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Danger Keep Out

L-shaped depression

Red sticks

Pat and Stephen examining site

47mm cartridge case

Into the jungle

Ready to 'mow the lawn'

Pat smiling watching the drone

Drone overhead

Penny size

Potential UXO

Palauan UXO tech

UXO tools

Pat points out strafed building

Pat with navigation tools

Jungle

Pat ponders

NGATPANG STATE, Palau -- In 1944, faced with severed supply lines, a detachment of Japanese secret police holed up in the jungle here are thought to have decided that the easiest way to deal with a group of as many as two dozen hungry POWs, missionaries, priests, and guest workers was to execute them.

Since then, the grave site where the victims were buried has remained unfound. But for more than 14 years a volunteer organization called the BentProp Project has been hunting the Palauan jungle here for the grave site. BentProp also has been working for years in Palau to locate American military aircraft lost during World War II battles with the Japanese, as well as the remains of the airmen who flew them.

Even as BentProp searched for the grave site in the jungle it has nicknamed "Police Hill," another organization has been working in the same area to help rid Palau of thousands of pieces of unexploded ordnance from World Wars I and II. Known as Cleared Ground Demining, the group has removed 30,000 pieces of "UXO," more than one piece for every one of the South Pacific island nation's 21,000 citizens.

On April 1, BentProp members and a reporter from CNET stopped to survey the area, pausing by this sign, placed by Cleared Ground, designating a field thought to contain dangerous UXO.

Caption by / Photo by Daniel Terdiman/CNET

According to testimony given by Japanese prisoners at post-World War II war tribunals, the secret police may have executed the POWs and others and then pushed them into L-shaped pits. BentProp has been looking for the grave site for 14 years, and this year, thanks to new information, has spotted a number of sites that, like this one, according to team leader Pat Scannon, have looked promising.

Caption by / Photo by Daniel Terdiman/CNET

After BentProp's initial surveys of the sites, Cleared Ground worked for a day to see if the area contained any UXO or detectable metal that could be signs of zippers, buttons, or other human artifacts. Though it's unknown what is here, this site is full of red sticks placed by Cleared Ground, each of which represents a piece of metal at least the size of a penny and at least a foot beneath the surface.

Caption by / Photo by Daniel Terdiman/CNET

BentProp team leader Pat Scannon (left) and Cleared Ground co-founder Stephen Ballinger examine one of the sites that was thought to be a potential grave, and which Cleared Ground technicians had surveyed for metal remnants.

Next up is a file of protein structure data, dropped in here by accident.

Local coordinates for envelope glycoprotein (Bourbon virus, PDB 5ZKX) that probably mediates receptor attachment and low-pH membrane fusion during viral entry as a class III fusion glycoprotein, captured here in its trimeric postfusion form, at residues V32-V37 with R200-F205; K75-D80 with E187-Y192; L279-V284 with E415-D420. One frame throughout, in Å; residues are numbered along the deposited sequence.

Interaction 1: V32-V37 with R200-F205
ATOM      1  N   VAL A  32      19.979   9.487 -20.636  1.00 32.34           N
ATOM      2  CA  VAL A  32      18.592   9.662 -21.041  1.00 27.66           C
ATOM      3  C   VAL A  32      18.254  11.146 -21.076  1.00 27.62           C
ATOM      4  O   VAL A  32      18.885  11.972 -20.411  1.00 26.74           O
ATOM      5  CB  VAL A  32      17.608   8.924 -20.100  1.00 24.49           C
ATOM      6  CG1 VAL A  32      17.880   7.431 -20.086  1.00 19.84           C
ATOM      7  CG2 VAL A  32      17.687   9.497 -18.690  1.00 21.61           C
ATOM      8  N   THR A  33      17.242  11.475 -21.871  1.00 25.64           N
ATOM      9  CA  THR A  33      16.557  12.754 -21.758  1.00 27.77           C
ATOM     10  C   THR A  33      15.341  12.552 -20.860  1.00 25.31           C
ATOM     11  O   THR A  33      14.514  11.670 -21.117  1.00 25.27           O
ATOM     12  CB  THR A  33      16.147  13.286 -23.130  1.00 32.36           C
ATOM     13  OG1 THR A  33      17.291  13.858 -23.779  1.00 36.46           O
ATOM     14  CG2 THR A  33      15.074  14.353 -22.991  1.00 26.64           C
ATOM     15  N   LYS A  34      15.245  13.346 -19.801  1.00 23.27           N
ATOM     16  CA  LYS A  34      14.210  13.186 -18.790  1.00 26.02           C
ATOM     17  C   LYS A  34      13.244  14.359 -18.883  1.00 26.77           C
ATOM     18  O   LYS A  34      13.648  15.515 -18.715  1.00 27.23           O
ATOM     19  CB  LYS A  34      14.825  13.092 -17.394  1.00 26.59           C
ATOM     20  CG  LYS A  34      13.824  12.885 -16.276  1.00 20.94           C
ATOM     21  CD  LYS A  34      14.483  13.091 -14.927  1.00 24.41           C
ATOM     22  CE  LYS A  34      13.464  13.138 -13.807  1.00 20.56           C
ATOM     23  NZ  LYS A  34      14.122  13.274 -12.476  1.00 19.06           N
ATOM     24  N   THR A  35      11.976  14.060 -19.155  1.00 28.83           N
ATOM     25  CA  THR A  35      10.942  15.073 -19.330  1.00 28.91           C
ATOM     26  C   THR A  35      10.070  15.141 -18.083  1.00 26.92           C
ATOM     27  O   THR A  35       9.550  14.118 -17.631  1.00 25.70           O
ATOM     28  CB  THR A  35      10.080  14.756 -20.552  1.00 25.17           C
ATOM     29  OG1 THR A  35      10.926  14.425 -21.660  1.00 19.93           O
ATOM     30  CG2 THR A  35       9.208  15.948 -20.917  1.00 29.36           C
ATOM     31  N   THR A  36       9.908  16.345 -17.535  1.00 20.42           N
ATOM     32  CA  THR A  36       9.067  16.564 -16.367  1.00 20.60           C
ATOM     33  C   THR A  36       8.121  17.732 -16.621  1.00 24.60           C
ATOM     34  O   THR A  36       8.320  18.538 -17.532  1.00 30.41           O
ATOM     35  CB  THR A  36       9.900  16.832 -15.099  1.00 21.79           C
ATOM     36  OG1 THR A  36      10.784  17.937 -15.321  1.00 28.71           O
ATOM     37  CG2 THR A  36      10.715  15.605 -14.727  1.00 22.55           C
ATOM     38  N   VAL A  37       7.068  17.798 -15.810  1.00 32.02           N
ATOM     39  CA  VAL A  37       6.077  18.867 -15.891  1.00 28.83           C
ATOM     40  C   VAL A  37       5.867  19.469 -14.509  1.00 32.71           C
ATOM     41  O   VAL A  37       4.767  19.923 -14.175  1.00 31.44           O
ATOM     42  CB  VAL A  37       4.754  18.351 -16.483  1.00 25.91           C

Caption by / Photo by Daniel Terdiman/CNET

A 47mm cartridge case uncovered by the Cleared Ground team just prior to the arrival of the BentProp team on April 2. Though potentially volatile, it was not considered "high explosive."

Caption by / Photo by Daniel Terdiman/CNET

The BentProp team walks into the Police Hill jungle in search of the grave site where POWs, missionaries, priests, and others may have been buried after being executed by Japanese secret police in 1944.

Caption by / Photo by Daniel Terdiman/CNET

Scripps Institution of Oceanography development engineer Evan Walsh launches a drone atop Police Hill. He sent the vehicle out to "mow the lawn," or fly low over the jungle canopy, hoping to capture infrared imagery that could reveal metal remnants, as well as to generate a detailed topographic map of the area.

Caption by / Photo by Daniel Terdiman/CNET

BentProp team leader Pat Scannon watches the drone flying over the jungle. "This is so cool," he said. "I didn't even have the smarts to think this was possible."

Caption by / Photo by Daniel Terdiman/CNET

Scannon and Walsh crane their necks to watch the drone pass directly overhead.

Caption by / Photo by Daniel Terdiman/CNET

Cleared Ground's Stephen Ballinger explains to Scannon that his group had surveyed the potential grave sites for any metal remnants bigger than a penny.

Caption by / Photo by Daniel Terdiman/CNET

A piece of potential unexploded ordnance in the Police Hill jungle.

Caption by / Photo by Daniel Terdiman/CNET

One of Cleared Ground's biggest achievements is training locals wherever it works to be unexploded-ordnance technicians. In Palau, the NGO has trained 10 locals at the highest levels, and five can work at underwater sites.

Caption by / Photo by Daniel Terdiman/CNET

Clearing unexploded ordnance is slow, methodical work. These are the tools the technicians use to slowly scrape away soil where the explosives may lie.

Caption by / Photo by Daniel Terdiman/CNET

Scannon points out a structure that was used by the Japanese secret police, which bears marks from being strafed by American planes.

Caption by / Photo by Daniel Terdiman/CNET

Scannon poses for a picture with a variety of different navigation tools, including a compass, and an iPad loaded with special software that the BentProp team uses to keep track of the many locations it has marked in the jungle over 14 years of work there.

Caption by / Photo by Daniel Terdiman/CNET

The Police Hill jungle, rich and lush with mangrove trees and other flora.

Caption by / Photo by Daniel Terdiman/CNET

Scannon ponders a thought as the BentProp team pauses in the Police Hill jungle.

Caption by / Photo by Daniel Terdiman/CNET
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